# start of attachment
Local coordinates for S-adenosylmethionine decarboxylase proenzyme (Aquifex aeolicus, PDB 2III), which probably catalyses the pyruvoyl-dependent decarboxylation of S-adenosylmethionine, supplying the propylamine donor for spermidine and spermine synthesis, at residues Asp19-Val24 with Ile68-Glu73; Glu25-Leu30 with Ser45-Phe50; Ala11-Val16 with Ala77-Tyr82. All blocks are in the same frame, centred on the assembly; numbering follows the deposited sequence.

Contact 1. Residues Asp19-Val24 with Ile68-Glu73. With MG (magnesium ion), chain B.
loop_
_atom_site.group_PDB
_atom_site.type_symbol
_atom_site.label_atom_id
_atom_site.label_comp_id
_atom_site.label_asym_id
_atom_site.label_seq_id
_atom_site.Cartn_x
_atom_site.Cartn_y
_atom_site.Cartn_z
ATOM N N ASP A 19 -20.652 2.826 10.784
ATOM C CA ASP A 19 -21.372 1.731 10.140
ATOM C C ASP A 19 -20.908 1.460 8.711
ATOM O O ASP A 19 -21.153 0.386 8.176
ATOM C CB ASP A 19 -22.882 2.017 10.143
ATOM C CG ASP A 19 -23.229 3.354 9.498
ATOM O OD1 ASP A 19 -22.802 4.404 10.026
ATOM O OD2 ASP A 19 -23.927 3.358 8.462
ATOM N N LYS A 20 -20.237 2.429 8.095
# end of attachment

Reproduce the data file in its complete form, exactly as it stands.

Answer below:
Local coordinates for S-adenosylmethionine decarboxylase proenzyme (Aquifex aeolicus, PDB 2III), which probably catalyses the pyruvoyl-dependent decarboxylation of S-adenosylmethionine, supplying the propylamine donor for spermidine and spermine synthesis, at residues Asp19-Val24 with Ile68-Glu73; Glu25-Leu30 with Ser45-Phe50; Ala11-Val16 with Ala77-Tyr82. All blocks are in the same frame, centred on the assembly; numbering follows the deposited sequence.

Contact 1. Residues Asp19-Val24 with Ile68-Glu73. With MG (magnesium ion), chain B.
loop_
_atom_site.group_PDB
_atom_site.type_symbol
_atom_site.label_atom_id
_atom_site.label_comp_id
_atom_site.label_asym_id
_atom_site.label_seq_id
_atom_site.Cartn_x
_atom_site.Cartn_y
_atom_site.Cartn_z
ATOM N N ASP A 19 -20.652 2.826 10.784
ATOM C CA ASP A 19 -21.372 1.731 10.140
ATOM C C ASP A 19 -20.908 1.460 8.711
ATOM O O ASP A 19 -21.153 0.386 8.176
ATOM C CB ASP A 19 -22.882 2.017 10.143
ATOM C CG ASP A 19 -23.229 3.354 9.498
ATOM O OD1 ASP A 19 -22.802 4.404 10.026
ATOM O OD2 ASP A 19 -23.927 3.358 8.462
ATOM N N LYS A 20 -20.237 2.429 8.095